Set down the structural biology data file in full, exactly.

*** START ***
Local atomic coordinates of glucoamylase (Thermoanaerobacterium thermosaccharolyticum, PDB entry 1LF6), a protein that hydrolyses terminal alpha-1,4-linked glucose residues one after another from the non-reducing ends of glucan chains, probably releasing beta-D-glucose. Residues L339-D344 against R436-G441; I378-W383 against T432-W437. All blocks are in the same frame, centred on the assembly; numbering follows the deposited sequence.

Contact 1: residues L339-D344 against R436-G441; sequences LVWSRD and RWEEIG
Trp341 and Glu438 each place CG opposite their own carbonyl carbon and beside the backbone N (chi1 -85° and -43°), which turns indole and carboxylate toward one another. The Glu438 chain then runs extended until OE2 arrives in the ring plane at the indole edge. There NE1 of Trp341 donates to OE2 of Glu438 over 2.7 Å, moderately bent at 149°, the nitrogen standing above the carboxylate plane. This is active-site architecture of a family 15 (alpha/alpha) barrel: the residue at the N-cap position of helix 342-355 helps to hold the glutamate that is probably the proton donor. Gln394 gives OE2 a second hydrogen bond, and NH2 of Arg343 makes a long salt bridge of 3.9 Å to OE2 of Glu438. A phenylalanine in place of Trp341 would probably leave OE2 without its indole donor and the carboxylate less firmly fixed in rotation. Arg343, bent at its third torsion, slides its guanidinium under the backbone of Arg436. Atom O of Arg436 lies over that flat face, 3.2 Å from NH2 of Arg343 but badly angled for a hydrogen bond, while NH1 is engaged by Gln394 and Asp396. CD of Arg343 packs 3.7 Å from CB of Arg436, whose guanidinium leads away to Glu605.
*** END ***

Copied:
Local atomic coordinates of glucoamylase (Thermoanaerobacterium thermosaccharolyticum, PDB entry 1LF6), a protein that hydrolyses terminal alpha-1,4-linked glucose residues one after another from the non-reducing ends of glucan chains, probably releasing beta-D-glucose. Residues L339-D344 against R436-G441; I378-W383 against T432-W437. All blocks are in the same frame, centred on the assembly; numbering follows the deposited sequence.

Contact 1: residues L339-D344 against R436-G441; sequences LVWSRD and RWEEIG
Trp341 and Glu438 each place CG opposite their own carbonyl carbon and beside the backbone N (chi1 -85° and -43°), which turns indole and carboxylate toward one another. The Glu438 chain then runs extended until OE2 arrives in the ring plane at the indole edge. There NE1 of Trp341 donates to OE2 of Glu438 over 2.7 Å, moderately bent at 149°, the nitrogen standing above the carboxylate plane. This is active-site architecture of a family 15 (alpha/alpha) barrel: the residue at the N-cap position of helix 342-355 helps to hold the glutamate that is probably the proton donor. Gln394 gives OE2 a second hydrogen bond, and NH2 of Arg343 makes a long salt bridge of 3.9 Å to OE2 of Glu438. A phenylalanine in place of Trp341 would probably leave OE2 without its indole donor and the carboxylate less firmly fixed in rotation. Arg343, bent at its third torsion, slides its guanidinium under the backbone of Arg436. Atom O of Arg436 lies over that flat face, 3.2 Å from NH2 of Arg343 but badly angled for a hydrogen bond, while NH1 is engaged by Gln394 and Asp396. CD of Arg343 packs 3.7 Å from CB of Arg436, whose guanidinium leads away to Glu605.